The eligibility criteria were designed to focus on patients/families highly likely to carry cancer susceptibility mutation(s) and included 48 probands diagnosed with cancer in childhood (< age 18y) and who met at least one of three criteria (1) a second malignancy diagnosed before age 30 (n=20), (2) a sibling with cancer diagnosed prior to age 30 (n=24) or (3) diagnosis of developmental delay and/or major congenital anomalies (n=10). Several of the 48 families met more then one criterion and at the time of entry studies performed by DNA diagnostic laboratories had been uninformative. The families were ethnically diverse with the probands being 4% Asian, 14% African-American, 23% Hispanic-Caucasian and 59% non-Hispanic Caucasian subjects. We excluded families with well-defined dysmorphology syndromes, e.g. Beckwith-Wiedemann syndrome. For criteria 1, we attempted to exclude patients where the second primary malignancy was likely a therapy-related tumor, e.g. AML after etoposide treatment. The pattern of cancer in the families varied from extensive pedigrees to isolated cases.
The 45 genes in the sequencing pipeline (Table 1) were selected to keep sequencing costs at the time under $3000/subject using a robotic platform and based on the following rationale; (1) eight oncogenes commonly mutated in solid tumors including the MYC and RAS families, ERBB2, SRC and RET given that rare, inherited oncogene mutations can result in childhood cancer, e.g. de novo mutations in HRAS in Costello syndrome; (2) TSGs where heterozygous mutations result in genetic susceptibility to either childhood or adult-onset cancers, (3) a sampling of DNA damage response or repair genes, e.g. FANCG, many of which are associated with childhood cancer. Genes like RB1 for which a distinct early childhood cancer phenotype has already been established were not included. Also, very large, extensively studied genes, e.g. ATM, were excluded to limit sequencing costs.
The sequencing pipeline consisted of 670 amplicons totaling 133 kilobases of coding region for each proband. There were high quality reads in over 94% and 85% of the amplicons in one or both directions, respectively. For all genes there were two or fewer amplicon failures except PMS2 which had nearly 50% amplicon failures even after using published conditions .
There were over 800 variant calls defined as bases that differed from the reference genome. Despite focusing on coding regions, over 60% of the variant calls were intronic, highlighting the variability of non-coding sequences. There were 75 novel missense variants, the majority of which will require further analyses to determine their association with disease. For all missense changes identified in oncogenes we performed literature searches and used protein prediction algorithms but identified no previously reported activating mutations or missense changes in protein domains with other cancer-associated mutations. Thus, no clearly pathogenic mutations in the eight oncogenes included in this study were found.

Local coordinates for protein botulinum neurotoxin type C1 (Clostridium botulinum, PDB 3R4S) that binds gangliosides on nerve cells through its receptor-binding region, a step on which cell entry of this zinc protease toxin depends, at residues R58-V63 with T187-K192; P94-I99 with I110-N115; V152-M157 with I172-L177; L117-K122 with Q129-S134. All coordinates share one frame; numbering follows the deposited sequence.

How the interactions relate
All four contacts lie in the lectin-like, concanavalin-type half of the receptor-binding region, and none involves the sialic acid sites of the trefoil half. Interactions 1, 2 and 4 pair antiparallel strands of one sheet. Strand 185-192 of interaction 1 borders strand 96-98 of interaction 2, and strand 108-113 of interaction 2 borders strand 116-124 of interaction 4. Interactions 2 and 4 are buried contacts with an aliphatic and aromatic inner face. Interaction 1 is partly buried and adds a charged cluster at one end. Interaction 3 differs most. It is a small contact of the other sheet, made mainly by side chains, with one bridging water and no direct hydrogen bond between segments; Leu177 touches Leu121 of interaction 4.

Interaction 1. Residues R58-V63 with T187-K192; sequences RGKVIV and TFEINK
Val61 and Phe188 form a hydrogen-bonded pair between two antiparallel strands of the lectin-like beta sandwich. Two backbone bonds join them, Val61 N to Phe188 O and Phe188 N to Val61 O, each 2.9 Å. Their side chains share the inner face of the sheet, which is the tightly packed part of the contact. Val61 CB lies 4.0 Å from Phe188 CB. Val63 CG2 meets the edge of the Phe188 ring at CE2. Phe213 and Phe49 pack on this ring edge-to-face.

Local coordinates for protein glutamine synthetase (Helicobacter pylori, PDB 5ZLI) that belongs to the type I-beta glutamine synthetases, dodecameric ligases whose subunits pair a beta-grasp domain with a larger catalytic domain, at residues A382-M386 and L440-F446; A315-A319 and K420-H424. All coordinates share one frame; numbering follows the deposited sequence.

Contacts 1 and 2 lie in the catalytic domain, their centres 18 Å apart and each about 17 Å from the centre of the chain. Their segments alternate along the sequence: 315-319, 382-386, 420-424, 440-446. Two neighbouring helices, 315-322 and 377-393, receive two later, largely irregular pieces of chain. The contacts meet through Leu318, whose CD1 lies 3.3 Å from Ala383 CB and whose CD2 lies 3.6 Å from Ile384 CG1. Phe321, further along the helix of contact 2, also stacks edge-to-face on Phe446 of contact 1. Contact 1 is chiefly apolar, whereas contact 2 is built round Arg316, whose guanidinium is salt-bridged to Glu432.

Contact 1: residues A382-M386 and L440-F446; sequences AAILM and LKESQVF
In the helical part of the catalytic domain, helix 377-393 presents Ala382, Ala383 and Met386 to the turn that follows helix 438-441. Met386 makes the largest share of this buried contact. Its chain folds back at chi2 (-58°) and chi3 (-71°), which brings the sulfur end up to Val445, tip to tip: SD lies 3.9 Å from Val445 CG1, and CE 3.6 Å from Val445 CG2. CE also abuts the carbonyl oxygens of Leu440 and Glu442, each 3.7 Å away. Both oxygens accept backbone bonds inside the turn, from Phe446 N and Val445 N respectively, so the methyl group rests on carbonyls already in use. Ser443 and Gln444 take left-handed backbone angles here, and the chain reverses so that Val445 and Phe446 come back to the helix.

The sequencing data were then analyzed for mutations likely to be deleterious (nonsense, frameshift and splice site) and rare or disease-associated missense variants in TSGs or DNA repair genes. We identified known single nucleotide polymorphisms (SNPs) for which previous data suggested a small impact on cancer risk, e.g. MLH1 I219V and PTCH P1315L [13;14]. However, given the frequency of these SNPs in the general population it is unclear if their presence in this small cohort is significant. Mutations were identified in genes previously implicated in both dominant and recessive cancer syndromes including nonsense mutations in PMS2 and SMARCB1, frameshift in TP53, splice site mutation in SMARCB1 and previously reported missense mutations in TP53 and FANCD2 in subject ALS034 (Table 2). Overall, disease-associated mutations were identified in six of the 48 families for a yield of 13%.
Deleterious mutations can also result from deletions or rearrangements which are not detected by Sanger sequencing. Therefore we analyzed the same DNA samples for copy number changes on a custom oligonucleotide array which densely covered all sequenced genes except PMS2 under study. Analysis of the array hybridization data revealed a large number of deletions and duplications buried within introns. However, there were no deletions confirmed by independent analysis of genomic DNA which encompassed coding exons or promoter regions in any TSG or DNA repair gene. MLPA analysis of PMS2 in 44 of the 48 samples also revealed no deletions or rearrangements.